Iraqi PM Nouri Maliki accuses Saudis of 'interference'

Nouri Maliki: "Saudi Arabia is governed by a certain sectarian mentality"

Iraqi PM Nouri Maliki has told the BBC that Saudi Arabia has "clearly interfered" in Syria and in Iraqi internal affairs.

He said he believed Saudi Arabia was facilitating the entry of foreign "mercenaries" into Iraq, worsening the sectarian violence.

Mr Maliki said the violence in Syria was causing "security problems" in Iraq's Anbar province.

He also denied that Iraq was part of an Iranian-led Shia "axis" in the region.

"Anyone who classes Iraq as a Shia state or system is wrong," Mr Maliki told BBC Arabic.

'Fight al-Qaeda'

Iraq has been going through a period of renewed violence in recent months, driven principally by widespread discontent among the country's Sunni minority and by the civil war in neighbouring Syria.

Mr Maliki, who belongs to the Shia majority, has been accused of marginalising the Sunni minority, which has led to violence in Sunni-majority Anbar.

He has previously said claims of marginalisation come from sectarian groups with links to Saudi Arabia and Qatar and told the BBC that "terrorists" were "flooding into Iraq from Syria".

He went on to say it was Iraq's "national, human duty" to "fight al-Qaeda in Syria" and rejected the idea that there was popular opposition to President Bashar al-Assad.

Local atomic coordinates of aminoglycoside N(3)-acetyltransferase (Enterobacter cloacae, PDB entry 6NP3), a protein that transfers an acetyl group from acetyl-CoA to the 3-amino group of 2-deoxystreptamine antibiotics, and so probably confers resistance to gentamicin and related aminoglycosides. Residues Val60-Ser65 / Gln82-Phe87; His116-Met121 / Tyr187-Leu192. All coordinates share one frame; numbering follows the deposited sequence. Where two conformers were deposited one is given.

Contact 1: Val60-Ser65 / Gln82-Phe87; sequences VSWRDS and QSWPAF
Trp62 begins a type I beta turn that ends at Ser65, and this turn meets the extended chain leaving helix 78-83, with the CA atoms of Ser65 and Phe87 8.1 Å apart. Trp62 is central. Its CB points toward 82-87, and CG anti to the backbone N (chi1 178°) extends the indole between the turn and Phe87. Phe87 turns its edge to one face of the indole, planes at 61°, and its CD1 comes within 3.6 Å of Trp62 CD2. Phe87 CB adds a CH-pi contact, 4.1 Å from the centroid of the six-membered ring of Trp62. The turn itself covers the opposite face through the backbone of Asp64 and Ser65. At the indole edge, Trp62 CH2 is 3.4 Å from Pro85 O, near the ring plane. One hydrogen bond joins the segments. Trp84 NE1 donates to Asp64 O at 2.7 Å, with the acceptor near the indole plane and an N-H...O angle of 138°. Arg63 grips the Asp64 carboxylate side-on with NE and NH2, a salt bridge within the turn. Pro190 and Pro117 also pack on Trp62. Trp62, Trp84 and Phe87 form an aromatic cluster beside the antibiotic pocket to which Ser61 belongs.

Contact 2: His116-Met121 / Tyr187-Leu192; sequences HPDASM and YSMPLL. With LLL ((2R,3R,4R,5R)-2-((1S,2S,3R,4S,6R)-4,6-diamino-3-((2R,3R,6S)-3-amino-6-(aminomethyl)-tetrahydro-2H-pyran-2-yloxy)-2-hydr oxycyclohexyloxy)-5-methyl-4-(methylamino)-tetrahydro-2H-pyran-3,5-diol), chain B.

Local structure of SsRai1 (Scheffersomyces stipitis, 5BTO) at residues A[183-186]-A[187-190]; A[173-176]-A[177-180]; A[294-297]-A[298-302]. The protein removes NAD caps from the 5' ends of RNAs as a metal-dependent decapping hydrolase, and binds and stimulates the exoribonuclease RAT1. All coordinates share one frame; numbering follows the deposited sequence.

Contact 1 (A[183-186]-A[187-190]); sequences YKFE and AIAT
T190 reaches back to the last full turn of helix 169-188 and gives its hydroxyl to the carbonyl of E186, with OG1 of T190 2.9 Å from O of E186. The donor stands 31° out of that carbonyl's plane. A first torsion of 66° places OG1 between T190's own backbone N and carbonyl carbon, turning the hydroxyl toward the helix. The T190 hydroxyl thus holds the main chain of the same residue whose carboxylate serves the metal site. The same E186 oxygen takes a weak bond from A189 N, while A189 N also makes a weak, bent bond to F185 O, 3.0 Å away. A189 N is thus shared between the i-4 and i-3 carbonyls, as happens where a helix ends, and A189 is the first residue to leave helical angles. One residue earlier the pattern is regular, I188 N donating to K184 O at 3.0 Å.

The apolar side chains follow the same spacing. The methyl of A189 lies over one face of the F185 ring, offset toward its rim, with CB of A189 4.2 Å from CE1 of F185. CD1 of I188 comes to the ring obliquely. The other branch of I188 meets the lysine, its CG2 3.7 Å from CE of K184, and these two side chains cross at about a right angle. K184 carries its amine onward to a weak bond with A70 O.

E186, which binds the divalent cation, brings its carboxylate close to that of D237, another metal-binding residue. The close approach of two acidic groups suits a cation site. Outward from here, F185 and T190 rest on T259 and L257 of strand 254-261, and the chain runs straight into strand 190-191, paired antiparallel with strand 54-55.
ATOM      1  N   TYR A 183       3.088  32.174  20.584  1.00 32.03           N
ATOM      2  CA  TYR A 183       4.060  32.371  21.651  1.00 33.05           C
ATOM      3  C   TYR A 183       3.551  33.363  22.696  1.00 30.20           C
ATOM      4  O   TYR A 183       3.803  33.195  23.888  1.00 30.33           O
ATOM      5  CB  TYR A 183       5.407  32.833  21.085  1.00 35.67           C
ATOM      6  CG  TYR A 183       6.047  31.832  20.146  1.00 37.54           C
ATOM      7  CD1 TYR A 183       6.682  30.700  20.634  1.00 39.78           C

"The alternative to the regime in Syria is... terrorism and slaughter," he said.

Mr Maliki has previously accused Saudi Arabia of supporting global "terrorism".

In the interview with BBC Arabic, he was asked whether Saudi Arabia was meddling in Iraq.

He said: "Clearly interference in Iraqi affairs. Whilst it's true that Saudi Arabia prohibited Saudi nationals from entering Iraq, it is possible to send non-Saudis. There are many Nigerian and Chadian mercenaries who are paid money to enter Iraq."

At the end of this month, Mr Maliki is seeking a third consecutive term in office in a general election.

Mr Maliki's Shia-dominated State of Law alliance is widely seen as the front-runner, with analysts saying the strongest challenge is likely to come from rival Shia factions.

The poll takes place with violence in Iraq reaching its highest level since the peak of the sectarian insurgency from 2006 to 2008.

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